OPINION OF TRUSTEES
ROD Case No: 213, July 28, 1981
Board of Trustees: Harrison Combs, Chairman; John J. O’Connell, Trustee; Paul R. Dean, Trustee.
Pursuant to Article IX of the United Mine Workers of America 1950 Benefit Plan and Trust, and under the authority of an exemption granted by the United States Department of Labor, the Trustees have reviewed the facts and circumstances of this dispute concerning oral surgical benefits and hereby render their opinion on the matter.
The Employee is an active mineworker eligible for health benefit coverage under the Employer’s Plan. On November 18, 1980, the Employee underwent surgery, performed by a dental surgeon, in order to remove a tumor from his jaw. The preoperative diagnosis on the Operative Report was “Maxillary Labial Soft Tissue Mass” and the procedures to be performed were “Excision of soft tissue mass, vestibuloplasty, and placement of split thickness skin graft”. The discharge diagnosis on the Discharge Summary was “post status tumor, anterior maxilla, diagnosis undecided”. The diagnosis on the Surgical Pathology Report was Papilloma Irritated and Infected Maxilla”. The Insurance Carrier has denied all charges related to the surgery, which total $1,745.00.
Is the Employer responsible for payment of charges related to the Employee’s oral surgery?
Position of the Parties
Employee’s Position: The Employer is responsible for the reimbursement of charges related to the oral surgery which were paid by the Employee.
Employer’s Position: Article III, Section A (e) of the Employer’s Plan provides limited coverage for oral surgery. As the Employee’s surgery was necessary in order to fit the Employee with dentures and as this type of procedure is not listed under Article III A (3)(e) of the Plan, benefits should be denied.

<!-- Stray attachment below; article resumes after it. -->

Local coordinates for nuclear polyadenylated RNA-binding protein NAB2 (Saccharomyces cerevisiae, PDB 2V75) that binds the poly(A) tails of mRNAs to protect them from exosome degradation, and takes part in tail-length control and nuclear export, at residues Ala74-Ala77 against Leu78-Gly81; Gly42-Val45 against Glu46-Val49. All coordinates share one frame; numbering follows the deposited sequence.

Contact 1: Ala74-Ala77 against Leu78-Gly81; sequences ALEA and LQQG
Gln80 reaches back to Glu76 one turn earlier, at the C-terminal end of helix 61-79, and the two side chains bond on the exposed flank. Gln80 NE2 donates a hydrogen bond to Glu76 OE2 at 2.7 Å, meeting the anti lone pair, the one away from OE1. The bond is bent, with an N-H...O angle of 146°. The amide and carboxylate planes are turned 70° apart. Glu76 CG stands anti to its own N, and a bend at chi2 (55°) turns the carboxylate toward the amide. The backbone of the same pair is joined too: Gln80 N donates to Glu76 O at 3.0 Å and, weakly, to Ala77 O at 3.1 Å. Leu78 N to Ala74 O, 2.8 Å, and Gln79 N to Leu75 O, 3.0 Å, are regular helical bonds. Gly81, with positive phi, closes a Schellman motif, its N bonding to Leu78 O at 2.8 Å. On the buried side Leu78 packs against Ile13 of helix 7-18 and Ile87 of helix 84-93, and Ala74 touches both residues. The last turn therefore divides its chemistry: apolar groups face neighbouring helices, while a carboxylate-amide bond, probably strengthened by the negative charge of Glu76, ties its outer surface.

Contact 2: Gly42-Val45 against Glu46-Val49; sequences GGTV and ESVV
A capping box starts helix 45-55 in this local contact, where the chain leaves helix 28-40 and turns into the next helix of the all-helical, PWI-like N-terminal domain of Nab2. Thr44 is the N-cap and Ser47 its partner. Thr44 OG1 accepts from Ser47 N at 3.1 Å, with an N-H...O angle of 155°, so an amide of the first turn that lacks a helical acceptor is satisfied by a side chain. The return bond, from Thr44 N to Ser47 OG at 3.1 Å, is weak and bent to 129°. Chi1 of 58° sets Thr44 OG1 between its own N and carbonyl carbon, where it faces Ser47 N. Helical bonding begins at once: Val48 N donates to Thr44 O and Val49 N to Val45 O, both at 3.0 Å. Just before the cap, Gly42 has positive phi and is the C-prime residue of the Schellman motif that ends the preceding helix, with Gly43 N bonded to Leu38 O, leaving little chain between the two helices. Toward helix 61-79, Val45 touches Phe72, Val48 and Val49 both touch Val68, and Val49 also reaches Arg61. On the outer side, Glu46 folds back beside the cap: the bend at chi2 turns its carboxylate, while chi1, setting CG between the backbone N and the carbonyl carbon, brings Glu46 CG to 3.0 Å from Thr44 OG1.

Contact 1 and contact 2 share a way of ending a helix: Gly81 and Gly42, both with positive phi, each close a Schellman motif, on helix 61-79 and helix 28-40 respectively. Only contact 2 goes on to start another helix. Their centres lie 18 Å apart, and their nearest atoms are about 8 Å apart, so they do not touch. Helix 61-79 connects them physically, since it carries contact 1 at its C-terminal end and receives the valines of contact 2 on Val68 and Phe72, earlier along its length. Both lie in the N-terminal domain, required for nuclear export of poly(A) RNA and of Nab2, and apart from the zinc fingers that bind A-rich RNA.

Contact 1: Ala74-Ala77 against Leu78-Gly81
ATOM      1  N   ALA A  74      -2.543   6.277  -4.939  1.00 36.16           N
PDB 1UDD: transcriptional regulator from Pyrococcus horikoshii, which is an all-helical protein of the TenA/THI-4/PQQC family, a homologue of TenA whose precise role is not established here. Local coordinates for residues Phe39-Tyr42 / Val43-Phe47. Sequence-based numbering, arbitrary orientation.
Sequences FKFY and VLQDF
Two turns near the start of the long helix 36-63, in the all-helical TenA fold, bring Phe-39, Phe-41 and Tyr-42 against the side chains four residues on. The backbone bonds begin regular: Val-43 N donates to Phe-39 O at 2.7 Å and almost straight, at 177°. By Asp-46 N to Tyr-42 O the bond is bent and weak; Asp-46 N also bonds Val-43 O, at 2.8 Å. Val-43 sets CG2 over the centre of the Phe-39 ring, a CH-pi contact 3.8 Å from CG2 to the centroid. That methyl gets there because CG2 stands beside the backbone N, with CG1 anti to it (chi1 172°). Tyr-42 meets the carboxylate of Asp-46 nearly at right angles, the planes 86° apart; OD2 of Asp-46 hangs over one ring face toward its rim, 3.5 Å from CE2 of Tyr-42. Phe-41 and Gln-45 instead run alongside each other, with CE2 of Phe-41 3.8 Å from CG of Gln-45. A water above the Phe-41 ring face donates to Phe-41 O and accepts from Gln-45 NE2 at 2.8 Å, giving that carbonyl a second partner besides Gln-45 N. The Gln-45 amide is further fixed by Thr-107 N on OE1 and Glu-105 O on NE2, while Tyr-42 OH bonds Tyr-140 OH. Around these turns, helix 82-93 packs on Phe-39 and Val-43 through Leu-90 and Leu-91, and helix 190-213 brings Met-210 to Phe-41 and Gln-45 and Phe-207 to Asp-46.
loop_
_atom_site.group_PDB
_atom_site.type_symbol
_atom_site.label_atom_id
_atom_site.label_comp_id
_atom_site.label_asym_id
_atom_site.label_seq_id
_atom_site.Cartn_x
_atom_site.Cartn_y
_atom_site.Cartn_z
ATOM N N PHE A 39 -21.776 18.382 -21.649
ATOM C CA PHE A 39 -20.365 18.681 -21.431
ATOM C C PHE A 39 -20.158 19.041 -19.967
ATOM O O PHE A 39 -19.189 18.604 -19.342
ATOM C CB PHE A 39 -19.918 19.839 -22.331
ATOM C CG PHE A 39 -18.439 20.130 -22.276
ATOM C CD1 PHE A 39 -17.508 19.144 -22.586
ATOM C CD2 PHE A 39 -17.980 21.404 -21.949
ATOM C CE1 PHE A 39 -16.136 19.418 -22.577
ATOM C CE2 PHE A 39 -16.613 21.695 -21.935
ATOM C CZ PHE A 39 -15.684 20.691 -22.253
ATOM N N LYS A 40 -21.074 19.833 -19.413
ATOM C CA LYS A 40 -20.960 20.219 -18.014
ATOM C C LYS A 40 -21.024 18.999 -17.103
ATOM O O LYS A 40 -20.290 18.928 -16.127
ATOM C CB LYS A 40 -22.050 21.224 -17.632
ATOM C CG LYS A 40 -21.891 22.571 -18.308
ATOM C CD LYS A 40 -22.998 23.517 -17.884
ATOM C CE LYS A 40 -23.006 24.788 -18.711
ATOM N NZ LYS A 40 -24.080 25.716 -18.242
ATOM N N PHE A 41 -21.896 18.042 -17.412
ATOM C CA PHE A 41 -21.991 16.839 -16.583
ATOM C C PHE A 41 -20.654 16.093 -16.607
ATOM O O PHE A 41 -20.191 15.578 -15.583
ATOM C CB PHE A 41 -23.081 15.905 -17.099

• Article III, Section A (3)(e) of the Employer’s Plan provides as follows:
Benefits are not provided for dental services. However, benefits are provided for the following limited oral surgical procedures if performed by a dental surgeon or general surgeon:
Tumors of the jaw (maxilla and mandible), fractures of the jaw, including reduction and wiring.
Fractures of the facial bones.
Frenulectomy when related only to ankyloglossia (tongue tie).
• 1978 Contract Q & A #48, approved by the Trustees on April 16, 1980, provides as follows:
Subject: Dental and Oral Surgical Services
References: Article III, Section A (1) (g) and Section A-(3) (e) of the Employer’s Plan and 1978 Contract Q & A #23, #88.
Are the following dental and oral surgical procedures covered under the 1978 Agreement?
a. extraction of teeth?
b. gingevectomy, alveolectomy, operculectomy?
c. gingivoplasty, alveoplasty, vestibuloplasty?
d. treatment for abscessed teeth?
e. resection of prognathic mandible?
f. mandibular bone staple?
The dental and oral surgical procedures listed above, when performed in a hospital, are covered only when they are part of a treatment for an illness or injury which is otherwise a covered benefit. Examples of this would be: (1) the extraction of teeth during treatment for an auto accident involving extensive facial damage; (2) the extraction of teeth during treatment for cancers of the head and mouth; or (3) the insertion of a mandibular bone staple to repair a fractured jaw.
Except as provided in the above paragraph, none of these seven procedures is covered under the 1978 Agreement.
Dental services are specifically excluded from coverage, except for those listed under the Oral Surgery benefit in Section A (3) (e). These include surgical treatment for:
– tumors of the jaw
– fractures of the jaw, including reduction and wiring
– fractures of the facial bones
– frenulectomy, when related to ankyloglossia (tongue tie)
Under Article III, A (e) of the Employer’s Plan, and 1978 Contract Q & A #48, benefits are provided for four limited oral surgical procedures, including tumors of the jaw (maxilla and mandible), if performed by a dental surgeon or general surgeon. The medical evidence in the file, including the Operative Report, the Discharge Summary, and the Surgical Pathology Report, indicates that the Employee underwent oral surgery in order to remove a tumor from the anterior maxilla, i.e., the jaw. As treatment of a tumor of the jaw is one of the four limited oral surgical procedures covered under the Employer’s Plan, benefits should be provided in this case.
Opinion of the Trustees
The Trustees are of the opinion that the Employer is responsible for payment of the charges related to the Employee’s oral surgery.